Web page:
When I saw starting out in IT (I won't tell you the year, but a B-movie actor was president), we brought users in when we were writing program specs. And we didn't see them again until delivery.
Needless to say, a lot of really mediocre apps got written when Ronald Reagan was president (this is one thing we won't blame on him, however).
More recently, our methodologies have matured to the point where users are an active part of application design and development from start to finish, as part of agile development and iterative methods, and that's as it should be. Rather than going off into our hovels and designing something inadequate, we are kept on point by the ultimate discriminator of success until we deliver. It's more work, but we get it right, and we get it right faster when users are at our elbow.
Social media has emerged in the past decade, and if there's one feature that rises above all others, it's that social media amplifies every voice. If you're on Facebook every day, you know this to be true: All the memes you love, and all the ones you loathe, are in your face 24/7. And many of us just can't stay away.
But here's the thing: that amplification can work in our favor, as architects and developers. Our task is to design software and systems that deliver precisely what is needed, and to build those apps and systems in such a way as to scale when needed and change as they must. And the user's voice has proven invaluable, hasn't it?
Social media can amplify that voice and keep it right where we need it while we're building the apps and systems. It's a matter of recognizing the value of this input, delivered in this manner, and acquiescing to it.
Make yourself at home!
Social media is now readily available in the enterprise: SharePoint/Yammer, Jive, Buzz — any of these can deliver input from every quarter, addressing any problem. How can we put this to work?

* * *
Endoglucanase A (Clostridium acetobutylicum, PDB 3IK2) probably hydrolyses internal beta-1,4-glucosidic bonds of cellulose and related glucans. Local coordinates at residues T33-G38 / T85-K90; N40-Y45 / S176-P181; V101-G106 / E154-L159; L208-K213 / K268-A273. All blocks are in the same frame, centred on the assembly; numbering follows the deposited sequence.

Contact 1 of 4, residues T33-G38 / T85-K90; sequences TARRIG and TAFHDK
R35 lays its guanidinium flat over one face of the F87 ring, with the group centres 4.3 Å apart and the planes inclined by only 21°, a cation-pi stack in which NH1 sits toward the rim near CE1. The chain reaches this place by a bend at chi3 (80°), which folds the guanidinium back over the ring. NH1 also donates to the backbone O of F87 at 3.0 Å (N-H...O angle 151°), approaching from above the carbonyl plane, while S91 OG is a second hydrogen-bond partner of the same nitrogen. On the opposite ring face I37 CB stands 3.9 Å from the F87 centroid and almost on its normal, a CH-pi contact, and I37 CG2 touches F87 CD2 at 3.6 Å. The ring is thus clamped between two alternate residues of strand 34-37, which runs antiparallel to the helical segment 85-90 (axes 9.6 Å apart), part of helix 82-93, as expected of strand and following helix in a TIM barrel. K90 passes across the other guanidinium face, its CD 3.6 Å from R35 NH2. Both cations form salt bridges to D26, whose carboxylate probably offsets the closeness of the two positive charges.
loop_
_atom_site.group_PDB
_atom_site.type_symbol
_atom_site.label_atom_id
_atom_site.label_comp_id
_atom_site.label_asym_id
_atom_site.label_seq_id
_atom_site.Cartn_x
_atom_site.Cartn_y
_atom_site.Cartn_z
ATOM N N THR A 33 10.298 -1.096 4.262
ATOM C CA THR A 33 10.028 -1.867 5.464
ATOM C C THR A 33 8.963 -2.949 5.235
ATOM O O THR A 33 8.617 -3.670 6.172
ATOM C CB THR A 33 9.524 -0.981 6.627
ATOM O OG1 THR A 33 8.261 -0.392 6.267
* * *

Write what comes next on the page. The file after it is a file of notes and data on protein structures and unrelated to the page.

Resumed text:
1. Start dialogs about new apps, or modifying old apps, before specs are written. Writing a new in-house app? Modifying an old one? In the distant past, we gathered input from users via questionnaire and left it at that. Today, it's possible to get all the users of an app talking about what they don't like, and talking interactively. How is that not better?
2. Don't limit discussion to immediate users — include others. It almost never occurs to us that the current user base might not see all the possibilities in a modified or extended app, or even a new one. But the universal truth of human innovation is that From The Outside, Looking In often yields the best ideas, the ones that the people closest to the problem can't see. If you start a company-wide discussion of an app modification, let more people into the discussion — the unexpected viewpoint might deliver inputs you otherwise would miss.
3. Social media creates an atmosphere of constant feedback, and opportunities for review. In short, social media does very well what bureaucracy only vaguely delivers: perpetual evaluation. Input on functionality and ergonomics can flow into the design and development process on an on-going basis, at every stage, and without the burden and cost of repeated meetings and demonstrations. Less time and expense, more input. Win-win.
Painless? No. This step requires enterprise-wide social media deployment, and that deployment will need to be moderated, or it gets clunky and confusing. But that's a price worth paying.
Scott Robinson is a 20-year IT veteran with extensive experience in business intelligence and systems integration. An enterprise architect with a background in social psychology, he frequently consults and lectures on analytics, business intelligence and social informatics, primarily in the health care and HR industries.